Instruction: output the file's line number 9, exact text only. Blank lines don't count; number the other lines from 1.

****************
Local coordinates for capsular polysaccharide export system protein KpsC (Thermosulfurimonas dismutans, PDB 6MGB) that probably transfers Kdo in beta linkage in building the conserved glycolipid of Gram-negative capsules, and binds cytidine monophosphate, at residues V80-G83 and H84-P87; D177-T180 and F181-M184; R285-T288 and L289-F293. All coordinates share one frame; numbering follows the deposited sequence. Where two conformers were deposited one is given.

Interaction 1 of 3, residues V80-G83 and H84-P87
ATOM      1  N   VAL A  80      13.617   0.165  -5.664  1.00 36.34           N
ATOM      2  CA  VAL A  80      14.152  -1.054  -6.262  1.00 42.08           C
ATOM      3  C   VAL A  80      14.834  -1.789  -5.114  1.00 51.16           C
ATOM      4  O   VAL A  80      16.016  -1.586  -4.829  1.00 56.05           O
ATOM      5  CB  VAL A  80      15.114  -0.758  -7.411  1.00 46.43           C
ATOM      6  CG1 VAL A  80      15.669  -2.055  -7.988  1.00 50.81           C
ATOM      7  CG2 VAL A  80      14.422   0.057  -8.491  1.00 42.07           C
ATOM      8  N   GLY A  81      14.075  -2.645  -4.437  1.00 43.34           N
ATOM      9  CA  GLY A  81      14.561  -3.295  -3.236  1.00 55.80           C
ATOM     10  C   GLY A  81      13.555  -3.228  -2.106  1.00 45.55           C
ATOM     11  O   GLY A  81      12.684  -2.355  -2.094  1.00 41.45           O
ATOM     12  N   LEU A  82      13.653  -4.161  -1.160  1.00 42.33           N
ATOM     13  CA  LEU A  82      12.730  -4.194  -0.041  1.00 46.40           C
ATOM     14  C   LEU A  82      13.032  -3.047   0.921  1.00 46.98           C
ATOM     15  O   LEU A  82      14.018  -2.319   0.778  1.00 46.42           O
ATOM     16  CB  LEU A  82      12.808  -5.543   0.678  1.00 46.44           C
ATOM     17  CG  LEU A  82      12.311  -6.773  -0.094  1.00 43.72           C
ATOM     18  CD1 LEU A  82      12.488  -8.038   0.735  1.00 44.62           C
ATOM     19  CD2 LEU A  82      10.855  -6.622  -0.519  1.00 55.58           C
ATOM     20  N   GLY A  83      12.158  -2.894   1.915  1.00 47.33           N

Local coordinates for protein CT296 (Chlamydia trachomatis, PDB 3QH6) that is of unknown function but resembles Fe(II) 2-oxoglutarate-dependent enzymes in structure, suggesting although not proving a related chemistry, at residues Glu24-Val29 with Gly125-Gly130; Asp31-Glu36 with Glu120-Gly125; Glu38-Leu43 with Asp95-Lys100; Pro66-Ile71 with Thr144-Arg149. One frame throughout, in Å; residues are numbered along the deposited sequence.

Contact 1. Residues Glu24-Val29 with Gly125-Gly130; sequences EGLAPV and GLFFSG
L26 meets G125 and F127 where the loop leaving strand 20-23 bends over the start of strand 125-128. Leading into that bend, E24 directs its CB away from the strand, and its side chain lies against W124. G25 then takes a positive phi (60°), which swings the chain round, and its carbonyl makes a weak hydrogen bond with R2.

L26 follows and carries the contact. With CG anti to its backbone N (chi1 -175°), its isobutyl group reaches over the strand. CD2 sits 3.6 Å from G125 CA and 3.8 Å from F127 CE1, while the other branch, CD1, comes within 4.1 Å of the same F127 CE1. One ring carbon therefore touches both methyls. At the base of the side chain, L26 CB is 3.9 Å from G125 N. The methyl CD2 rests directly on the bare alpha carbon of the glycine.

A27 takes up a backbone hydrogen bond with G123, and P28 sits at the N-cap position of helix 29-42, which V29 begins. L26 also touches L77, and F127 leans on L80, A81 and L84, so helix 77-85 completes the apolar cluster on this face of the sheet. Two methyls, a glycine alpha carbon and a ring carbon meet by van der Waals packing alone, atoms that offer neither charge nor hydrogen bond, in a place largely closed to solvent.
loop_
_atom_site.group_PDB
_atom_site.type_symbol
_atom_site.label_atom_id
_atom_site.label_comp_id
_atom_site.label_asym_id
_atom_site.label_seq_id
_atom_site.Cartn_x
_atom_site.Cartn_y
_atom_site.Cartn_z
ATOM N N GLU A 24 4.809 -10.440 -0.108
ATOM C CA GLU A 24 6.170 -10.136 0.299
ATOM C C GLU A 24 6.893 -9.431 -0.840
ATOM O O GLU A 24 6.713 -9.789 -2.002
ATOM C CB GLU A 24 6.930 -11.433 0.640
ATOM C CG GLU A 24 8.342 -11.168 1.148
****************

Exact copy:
ATOM      7  CG2 VAL A  80      14.422   0.057  -8.491  1.00 42.07           C